Through Life Reliability of a Bulk Carrier

Tsarouchas, Ioannis (2001) Through Life Reliability of a Bulk Carrier. PhD thesis, University of Glasgow.

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A methodology for a through life structural assessment of a ship is proposed and applied to a bulk carrier. The objective of the analysis is to calculate the probability of failure of the corroding vessel, having many initial defects which grow through fatigue. The assessment requires bringing together many different analyses. Loading is a key input in the analysis. There are two important loads that need to be considered: 1) Fatigue loading, which causes cracks to grow. A fatigue analysis provides useful information on fatigue loading (stress ranges) on many different structural details found in a bulk carrier. The operational profile of the vessel is specified together with the loading conditions and the service speed. Modeling the wave environment is done using a sea scatter diagram. From the fatigue analysis a selection of details to consider for the analysis is possible (i.e. details with low fatigue lives). 2) Extreme loading in conjunction with cracks causes fracture. Short-term statistical analysis on wave environment is performed to estimate extreme loads. Other loads are the still water loading and self-equilibrating stresses of which welding residual stresses have been included. Fracture mechanics are used to perform the crack extension calculations. A simplified model based on Paris' law is used, modified to include threshold and corrosion effects. Suitable crack growth constants are selected that simulate crack extension in a corrosive environment with a reasonable accuracy. Another fundamental part of the analysis is to establish a fracture criterion. A suitable criterion is based on a failure assessment diagram described in PD 6493. This accounts for the plastic zone which develops in front of the crack tip, in addition to the simplified fracture criterion based on linear elastic fracture mechanics. By using this method, the need to use non-linear analysis (J-Integral estimation) is avoided. A bulk carrier has many possible structural details where initial welding defects can develop into cracks and propagate. Each crack will grow at a different rate. Crack growth parameters are used taken from published references. Information on the stress intensity factors, for typical cracked details is obtained either from published references or by the use of FEA. Most parameters that are modelled as random variables are specified and their uncertainty is described by a probability distribution defined by a mean value and a coefficient of variation and type of distribution. Reliability analysis is performed using the Monte Carlo simulation method. This was selected because it is the most flexible method to perform complicated time- dependent reliability analysis (because of the crack propagation) and combine all necessary parts into one computer program. Because of the large number of locations to consider, (e.g. for a realistic case of a ship structure there are thousands of cracks present, and each crack must be treated separately in the simulation), there are limitations on the use of the simulation method (it requires a lot of computer memory and computational time). Because of these restrictions, the simulation is limited to approximately 100 cracks. A real ship structure requires many thousands of cracks to be considered so a simplified methodology is established which uses results (load and strength distributions) from the simulation method (with a limited number of cracks), and is capable of evaluating the failure probability of the whole ship. For the purpose of demonstrating the methodology, simplified assumptions are made for the input parameters. Cracks are distributed over the entire vessel, subjected to different loading, having different material properties (for crack growth calculations). Loading variation along the structure is based on simplified assumptions. Results of the method are compared with the simulation (for a limited number of cracks) and with some actual statistical data available from various sources e.g. classification societies or other organizations related to ships. Although the absolute values from the analysis may not be accurate (since simplified assumptions for the input data have been made), however the trend of the results are of interest and in reality the results are the best estimate available. By performing several analyses it is possible to study the effects of corrosion, inspection, sea route and loading conditions on the reliability of the vessel. At the design stage requirements and methods for inspection can be balanced against the provision of additional steel, better details, better steel toughness grades. When more realistic data is available such a methodology can be used to schedule optimum inspection intervals, by maintaining the reliability levels to a specified target value. This will result in a more efficient, safe and economic way of vessel operation. It is important for the application of the methodology to have a database of input parameters that can be used by consultants, ship owners, or classification societies when undertaking this type of analysis. This includes data on crack growth parameters, fracture toughness, corrosion rates, initial crack sizes and distribution of cracks. Assumptions made on the physical models can also be improved, such as loading estimation (fatigue and extreme), crack propagation process, accuracy of the reliability method to refine the simplified method.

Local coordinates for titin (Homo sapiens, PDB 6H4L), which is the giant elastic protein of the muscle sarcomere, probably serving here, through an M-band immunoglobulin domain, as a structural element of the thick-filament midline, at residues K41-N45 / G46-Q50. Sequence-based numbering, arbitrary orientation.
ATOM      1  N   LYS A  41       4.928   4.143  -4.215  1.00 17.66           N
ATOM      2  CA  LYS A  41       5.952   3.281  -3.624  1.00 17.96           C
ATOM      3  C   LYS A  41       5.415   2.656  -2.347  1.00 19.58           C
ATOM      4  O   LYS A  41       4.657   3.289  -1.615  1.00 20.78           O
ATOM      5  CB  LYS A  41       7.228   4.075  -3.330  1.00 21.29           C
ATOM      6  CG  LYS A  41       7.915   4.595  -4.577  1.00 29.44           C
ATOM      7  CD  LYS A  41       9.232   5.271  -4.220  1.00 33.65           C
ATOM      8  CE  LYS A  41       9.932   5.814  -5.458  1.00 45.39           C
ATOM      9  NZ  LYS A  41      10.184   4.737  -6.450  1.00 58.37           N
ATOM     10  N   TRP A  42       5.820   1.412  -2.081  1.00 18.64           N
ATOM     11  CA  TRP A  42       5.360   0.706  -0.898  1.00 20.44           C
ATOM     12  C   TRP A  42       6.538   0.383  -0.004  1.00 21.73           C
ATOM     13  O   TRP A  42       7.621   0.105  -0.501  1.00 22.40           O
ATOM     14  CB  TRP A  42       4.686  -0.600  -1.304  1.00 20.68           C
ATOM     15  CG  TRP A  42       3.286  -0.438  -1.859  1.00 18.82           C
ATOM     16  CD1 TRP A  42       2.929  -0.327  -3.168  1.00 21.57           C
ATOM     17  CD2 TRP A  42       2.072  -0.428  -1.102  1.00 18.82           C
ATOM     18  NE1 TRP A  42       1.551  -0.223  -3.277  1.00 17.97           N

Item Type: Thesis (PhD)
Qualification Level: Doctoral
Additional Information: Adviser: P K Das
Keywords: Naval engineering
Date of Award: 2001
Depositing User: Enlighten Team
Unique ID: glathesis:2001-75747
Copyright: Copyright of this thesis is held by the author.
Date Deposited: 19 Dec 2019 09:15
Last Modified: 19 Dec 2019 09:15